Cetaceans as Oceanic Engineers

Time for questions

Heidi Pearson

University of Alaska Southeast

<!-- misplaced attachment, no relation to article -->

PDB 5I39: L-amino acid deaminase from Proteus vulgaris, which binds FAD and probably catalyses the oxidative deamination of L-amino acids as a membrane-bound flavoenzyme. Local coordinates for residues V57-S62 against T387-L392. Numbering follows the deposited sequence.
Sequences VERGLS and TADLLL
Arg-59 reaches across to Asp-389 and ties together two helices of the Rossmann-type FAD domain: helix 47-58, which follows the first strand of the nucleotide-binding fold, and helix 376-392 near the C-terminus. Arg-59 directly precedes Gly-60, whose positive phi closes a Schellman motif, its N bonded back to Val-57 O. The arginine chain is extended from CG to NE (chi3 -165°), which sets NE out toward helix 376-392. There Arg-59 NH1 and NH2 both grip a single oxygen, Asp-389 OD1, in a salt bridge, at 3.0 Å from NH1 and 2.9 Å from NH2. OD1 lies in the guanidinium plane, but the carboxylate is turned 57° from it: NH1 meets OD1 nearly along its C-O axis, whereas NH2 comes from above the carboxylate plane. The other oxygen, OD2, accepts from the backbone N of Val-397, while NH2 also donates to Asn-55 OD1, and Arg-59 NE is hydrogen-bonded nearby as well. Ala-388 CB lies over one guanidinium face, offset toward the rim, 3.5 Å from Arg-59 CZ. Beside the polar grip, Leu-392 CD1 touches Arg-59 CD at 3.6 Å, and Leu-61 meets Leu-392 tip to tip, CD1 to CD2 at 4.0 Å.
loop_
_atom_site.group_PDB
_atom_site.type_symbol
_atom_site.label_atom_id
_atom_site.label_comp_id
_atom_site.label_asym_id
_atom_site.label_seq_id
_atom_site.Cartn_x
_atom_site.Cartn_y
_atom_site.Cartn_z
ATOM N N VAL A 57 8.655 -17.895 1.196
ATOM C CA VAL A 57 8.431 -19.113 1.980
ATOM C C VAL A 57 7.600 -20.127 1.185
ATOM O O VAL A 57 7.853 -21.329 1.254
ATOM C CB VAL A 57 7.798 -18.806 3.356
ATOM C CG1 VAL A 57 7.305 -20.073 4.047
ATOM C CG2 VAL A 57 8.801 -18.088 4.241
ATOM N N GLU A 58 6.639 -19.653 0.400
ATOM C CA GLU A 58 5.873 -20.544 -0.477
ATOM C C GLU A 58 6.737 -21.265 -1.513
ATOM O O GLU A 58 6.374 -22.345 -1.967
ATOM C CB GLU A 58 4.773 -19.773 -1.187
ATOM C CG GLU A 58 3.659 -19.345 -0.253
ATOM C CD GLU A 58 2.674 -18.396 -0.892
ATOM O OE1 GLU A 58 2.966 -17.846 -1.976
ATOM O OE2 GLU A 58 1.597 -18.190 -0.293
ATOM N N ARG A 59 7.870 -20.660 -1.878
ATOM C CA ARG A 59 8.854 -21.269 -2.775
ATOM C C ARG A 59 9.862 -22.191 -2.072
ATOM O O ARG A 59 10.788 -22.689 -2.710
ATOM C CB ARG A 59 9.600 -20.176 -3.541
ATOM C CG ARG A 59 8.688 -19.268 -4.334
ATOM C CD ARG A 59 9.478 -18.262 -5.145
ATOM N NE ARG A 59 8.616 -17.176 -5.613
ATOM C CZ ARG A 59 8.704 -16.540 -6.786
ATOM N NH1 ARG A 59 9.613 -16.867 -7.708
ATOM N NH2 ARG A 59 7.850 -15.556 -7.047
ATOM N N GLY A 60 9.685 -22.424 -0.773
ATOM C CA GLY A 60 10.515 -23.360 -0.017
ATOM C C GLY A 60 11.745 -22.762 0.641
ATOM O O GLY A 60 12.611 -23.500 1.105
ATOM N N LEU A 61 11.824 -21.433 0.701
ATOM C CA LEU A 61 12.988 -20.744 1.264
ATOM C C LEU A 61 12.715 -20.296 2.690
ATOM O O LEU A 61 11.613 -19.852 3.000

Cetaceans play important roles in marine ecosystems and can be regarded as oceanic ecosystem engineers. By enhancing nutrient cycling and carbon storage and sequestration, cetaceans have the capacity to alter their environment. Whales release buoyant, nutrient-rich fecal plumes in surface waters that can stimulate phytoplankton growth, creating the essential foundation upon which marine life relies. Whale-mediated vertical flux of nutrients to the surface from below the mixed layer, and horizontal flux via migration from nutrient-rich feeding grounds to nutrient-poor breeding grounds, can be especially important in enhancing ecosystem functioning. Cetaceans also contribute to ‘blue carbon’, which refers to the natural processes through which the ocean traps carbon. Whale-stimulated phytoplankton that is unconsumed may sink to depth, leading to carbon storage and/or sequestration. Through their large body sizes and long lifespans, cetaceans have great capacity to store carbon for decades to centuries. When carcasses sink to the seafloor, that lifetime of stored carbon can be sequestered for millennia. As many populations recover from commercial whaling and other stressors, there is increasing potential for whales to enhance nutrient and carbon cycling. While intriguing, understanding of these processes is still largely in its infancy. However, there are ample opportunities to integrate data collection within current and future research programs to advance knowledge of the fine-scale mechanisms through which cetaceans contribute towards nutrient and carbon cycling. Understanding the role of cetaceans and other marine life in the carbon cycle is a potentially innovative and important strategy for combatting climate change that can be used alongside strategies to directly reduce fossil fuel emissions.